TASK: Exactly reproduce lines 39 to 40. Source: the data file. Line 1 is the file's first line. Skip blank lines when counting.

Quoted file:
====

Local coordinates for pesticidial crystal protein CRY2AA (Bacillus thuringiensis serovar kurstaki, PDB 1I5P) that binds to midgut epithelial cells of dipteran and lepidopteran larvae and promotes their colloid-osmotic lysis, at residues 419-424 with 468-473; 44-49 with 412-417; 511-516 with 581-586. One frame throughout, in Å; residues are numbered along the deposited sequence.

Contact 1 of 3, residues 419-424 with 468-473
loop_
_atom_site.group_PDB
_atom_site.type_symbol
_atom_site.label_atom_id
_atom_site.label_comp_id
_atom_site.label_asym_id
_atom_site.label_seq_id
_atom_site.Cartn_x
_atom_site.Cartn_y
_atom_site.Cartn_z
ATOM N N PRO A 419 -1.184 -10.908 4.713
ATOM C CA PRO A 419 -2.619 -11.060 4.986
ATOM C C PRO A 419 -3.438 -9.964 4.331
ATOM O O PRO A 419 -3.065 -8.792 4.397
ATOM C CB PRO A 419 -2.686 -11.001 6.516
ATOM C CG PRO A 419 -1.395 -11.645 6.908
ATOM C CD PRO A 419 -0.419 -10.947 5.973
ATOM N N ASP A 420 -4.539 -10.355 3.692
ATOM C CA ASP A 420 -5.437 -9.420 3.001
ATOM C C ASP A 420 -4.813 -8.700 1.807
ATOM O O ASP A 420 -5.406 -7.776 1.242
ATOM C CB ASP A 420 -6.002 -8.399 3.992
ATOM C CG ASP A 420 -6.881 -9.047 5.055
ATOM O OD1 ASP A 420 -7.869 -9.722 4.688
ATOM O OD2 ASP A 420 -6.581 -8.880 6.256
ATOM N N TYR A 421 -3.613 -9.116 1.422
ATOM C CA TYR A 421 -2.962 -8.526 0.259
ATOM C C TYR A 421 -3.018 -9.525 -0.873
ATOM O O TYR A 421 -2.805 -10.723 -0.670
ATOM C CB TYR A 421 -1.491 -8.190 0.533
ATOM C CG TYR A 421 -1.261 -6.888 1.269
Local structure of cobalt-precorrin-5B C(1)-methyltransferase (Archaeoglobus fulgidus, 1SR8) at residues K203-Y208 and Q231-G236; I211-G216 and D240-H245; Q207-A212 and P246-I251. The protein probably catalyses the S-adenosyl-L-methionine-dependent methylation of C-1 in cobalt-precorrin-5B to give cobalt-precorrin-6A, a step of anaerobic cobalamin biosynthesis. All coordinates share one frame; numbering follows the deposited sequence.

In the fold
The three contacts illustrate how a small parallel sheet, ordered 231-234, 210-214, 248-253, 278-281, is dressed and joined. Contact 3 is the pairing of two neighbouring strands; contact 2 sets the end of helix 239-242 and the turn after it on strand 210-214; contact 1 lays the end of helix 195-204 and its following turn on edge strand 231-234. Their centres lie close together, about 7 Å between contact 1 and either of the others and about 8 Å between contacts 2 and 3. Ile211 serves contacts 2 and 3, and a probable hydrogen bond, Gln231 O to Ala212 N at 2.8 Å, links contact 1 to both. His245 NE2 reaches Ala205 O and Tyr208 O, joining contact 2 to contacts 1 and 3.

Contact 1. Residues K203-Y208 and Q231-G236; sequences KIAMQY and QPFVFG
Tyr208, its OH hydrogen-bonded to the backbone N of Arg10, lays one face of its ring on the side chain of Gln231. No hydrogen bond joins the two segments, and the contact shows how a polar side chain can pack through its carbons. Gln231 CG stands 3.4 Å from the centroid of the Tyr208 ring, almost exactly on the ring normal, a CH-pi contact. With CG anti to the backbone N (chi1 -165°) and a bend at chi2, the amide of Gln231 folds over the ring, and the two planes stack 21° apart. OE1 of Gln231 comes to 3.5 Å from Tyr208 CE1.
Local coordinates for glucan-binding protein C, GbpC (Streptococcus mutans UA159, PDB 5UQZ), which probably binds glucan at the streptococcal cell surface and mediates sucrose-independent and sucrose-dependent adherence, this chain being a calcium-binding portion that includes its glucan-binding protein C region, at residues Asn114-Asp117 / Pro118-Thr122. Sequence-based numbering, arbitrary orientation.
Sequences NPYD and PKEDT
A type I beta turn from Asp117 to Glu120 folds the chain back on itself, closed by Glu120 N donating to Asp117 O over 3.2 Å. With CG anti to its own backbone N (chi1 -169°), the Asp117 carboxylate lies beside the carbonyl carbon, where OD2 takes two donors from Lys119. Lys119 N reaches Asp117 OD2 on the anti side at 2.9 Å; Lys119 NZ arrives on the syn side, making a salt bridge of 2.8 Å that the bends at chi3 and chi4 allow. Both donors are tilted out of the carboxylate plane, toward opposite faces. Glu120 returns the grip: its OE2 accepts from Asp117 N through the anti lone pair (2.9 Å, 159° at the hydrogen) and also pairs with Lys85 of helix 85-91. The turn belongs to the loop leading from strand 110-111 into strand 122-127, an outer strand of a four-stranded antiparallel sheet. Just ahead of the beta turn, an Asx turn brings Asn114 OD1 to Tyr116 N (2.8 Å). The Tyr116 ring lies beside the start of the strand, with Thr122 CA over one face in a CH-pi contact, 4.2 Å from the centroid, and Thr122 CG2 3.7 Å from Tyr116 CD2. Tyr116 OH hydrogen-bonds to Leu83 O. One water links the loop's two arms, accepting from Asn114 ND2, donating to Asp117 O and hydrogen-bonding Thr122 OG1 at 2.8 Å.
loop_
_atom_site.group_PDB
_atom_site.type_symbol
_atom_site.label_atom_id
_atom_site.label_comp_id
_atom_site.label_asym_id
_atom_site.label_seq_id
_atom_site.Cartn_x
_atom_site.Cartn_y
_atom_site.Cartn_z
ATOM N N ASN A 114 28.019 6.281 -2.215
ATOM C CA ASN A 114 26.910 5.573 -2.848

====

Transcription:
Local coordinates for glucan-binding protein C, GbpC (Streptococcus mutans UA159, PDB 5UQZ), which probably binds glucan at the streptococcal cell surface and mediates sucrose-independent and sucrose-dependent adherence, this chain being a calcium-binding portion that includes its glucan-binding protein C region, at residues Asn114-Asp117 / Pro118-Thr122. Sequence-based numbering, arbitrary orientation.
Sequences NPYD and PKEDT